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Title: We Always Lie To Strangers
Director: A.J. Schnack, David Boone Wilson
Streaming on: Netflix
Primary subject: Branson, MO
Secondary focus: Cornball Americana
Branson, Missouri is where good taste, old people, and struggling careers go to die. The town’s star-spangled visual aesthetic suggests what might happen if an American flag and a Christmas tree factory were to explode simultaneously and litter the ephemera across the red-white-and-blue outfits of the town’s eternally smiling singers and dancers. In Branson, a faithful stage-show version of the Star Wars Holiday Special would be run out of town for being too classy (and quite possibly the work of Hollywood commie pinkos as well).
Branson is notorious as the hillbilly cousin of Nashville and Las Vegas, a G-rated pleasure palace where sex, sin, and booze are replaced by God and country. Yet, like most industries that employ large numbers of singers, dancers, and chorus people, a sizable percentage of Branson’s population is gay, including one of the subjects of the intriguing documentary about Branson, We Always Lie To Strangers. This representative of Branson’s large but not terribly out gay community is still waiting for the right time to tell his children.
Right wing, Christian, and conservative to the core, Branson is a city where Lawrence Welk is still revered and Yakov Smirnoff qualifies as a superstar. We Always Lie To Strangers, a documentary from A.J. Schnack (who previously made well-received documentaries about They Might Be Giants and Nirvana) and David Boone Wilson, follows a broad cross-section of the small town. (Though millions visit every year, only about 10,000 folks actually live there.) These include The Presleys, one of what appears to be countless cornball family acts, the female mayor, and a baggy-pants comedian who specializes in playing a sub-Hee Haw rube who, despite his exterior, is always able to put one over on some fancy-talking city slicker.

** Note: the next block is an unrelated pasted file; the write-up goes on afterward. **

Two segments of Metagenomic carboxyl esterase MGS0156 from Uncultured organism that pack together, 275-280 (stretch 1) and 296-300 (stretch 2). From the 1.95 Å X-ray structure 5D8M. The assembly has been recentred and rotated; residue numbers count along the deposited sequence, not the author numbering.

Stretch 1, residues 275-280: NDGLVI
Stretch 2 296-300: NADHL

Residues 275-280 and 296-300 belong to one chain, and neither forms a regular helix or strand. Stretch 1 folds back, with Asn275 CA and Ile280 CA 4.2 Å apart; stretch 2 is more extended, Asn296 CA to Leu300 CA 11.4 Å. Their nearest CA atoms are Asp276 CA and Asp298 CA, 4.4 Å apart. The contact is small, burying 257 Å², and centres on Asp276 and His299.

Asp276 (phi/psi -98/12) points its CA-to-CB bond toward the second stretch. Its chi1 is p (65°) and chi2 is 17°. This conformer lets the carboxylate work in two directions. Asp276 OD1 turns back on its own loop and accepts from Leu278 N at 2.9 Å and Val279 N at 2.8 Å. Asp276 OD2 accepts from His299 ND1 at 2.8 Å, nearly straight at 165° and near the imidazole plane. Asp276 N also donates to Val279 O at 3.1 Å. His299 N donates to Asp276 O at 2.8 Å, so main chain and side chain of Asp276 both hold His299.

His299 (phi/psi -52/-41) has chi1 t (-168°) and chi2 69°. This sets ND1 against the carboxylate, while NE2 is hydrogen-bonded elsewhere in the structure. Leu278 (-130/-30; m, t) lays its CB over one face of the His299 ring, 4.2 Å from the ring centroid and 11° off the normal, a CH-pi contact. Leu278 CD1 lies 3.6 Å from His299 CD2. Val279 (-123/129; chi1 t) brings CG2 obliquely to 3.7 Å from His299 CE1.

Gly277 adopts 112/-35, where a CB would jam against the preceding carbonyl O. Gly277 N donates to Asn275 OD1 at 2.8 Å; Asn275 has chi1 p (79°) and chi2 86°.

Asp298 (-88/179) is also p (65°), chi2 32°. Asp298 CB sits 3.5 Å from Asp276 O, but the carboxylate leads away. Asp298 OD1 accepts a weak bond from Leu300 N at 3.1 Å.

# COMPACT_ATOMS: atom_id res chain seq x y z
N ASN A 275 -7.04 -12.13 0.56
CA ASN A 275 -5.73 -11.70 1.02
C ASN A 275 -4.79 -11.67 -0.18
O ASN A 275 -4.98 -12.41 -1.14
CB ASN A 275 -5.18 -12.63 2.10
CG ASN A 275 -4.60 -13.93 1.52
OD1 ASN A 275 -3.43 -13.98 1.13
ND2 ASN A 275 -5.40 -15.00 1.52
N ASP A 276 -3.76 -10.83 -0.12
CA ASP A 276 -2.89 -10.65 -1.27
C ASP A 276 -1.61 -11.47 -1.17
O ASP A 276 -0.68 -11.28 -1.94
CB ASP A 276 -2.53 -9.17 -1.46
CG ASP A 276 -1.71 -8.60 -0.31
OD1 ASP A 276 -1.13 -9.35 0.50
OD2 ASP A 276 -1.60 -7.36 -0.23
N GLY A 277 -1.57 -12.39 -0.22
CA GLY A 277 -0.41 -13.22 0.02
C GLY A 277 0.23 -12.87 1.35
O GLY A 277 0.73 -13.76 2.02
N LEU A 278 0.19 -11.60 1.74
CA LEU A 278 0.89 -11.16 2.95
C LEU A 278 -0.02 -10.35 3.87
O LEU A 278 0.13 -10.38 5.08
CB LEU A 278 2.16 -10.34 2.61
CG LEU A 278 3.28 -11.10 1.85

Released in 2013, We Always Lie To Strangers captures the town at a low ebb financially. The corn-fed crowds aren’t coming in droves the way they once did, which sends shivers of anxiety through the small army of entertainers who owe their livelihood to tourist money. The situation also accentuates the yawning gap in income and quality of life between the service workers who make the city run and the marquee entertainers who bring the blue-hairs to town with the promise of watching Tony Orlando in his natural habitat.
Amid all the kitsch, the filmmakers find isolated moments of beauty where the tackiness recedes and the town’s natural beauty comes to the fore. This is unmistakably the minor leagues, and there’s a deep strain of melancholy and shattered dreams as people who almost had the looks, almost had the voice, and almost had the talent try to eke out a living as a performers as they hit the wrong side of middle age in an unforgiving town and an especially unforgiving industry. A thoroughly engaging exploration of a place most Americans consider a national embarrassment, We Always Lie To Strangers admonishes rubberneckers and hipsters to come for the laughable kitsch and deplorable taste, and stay for the deep, pervasive sadness.
Educational value: Exceeds expectations
Entertainment value: Exceeds expectations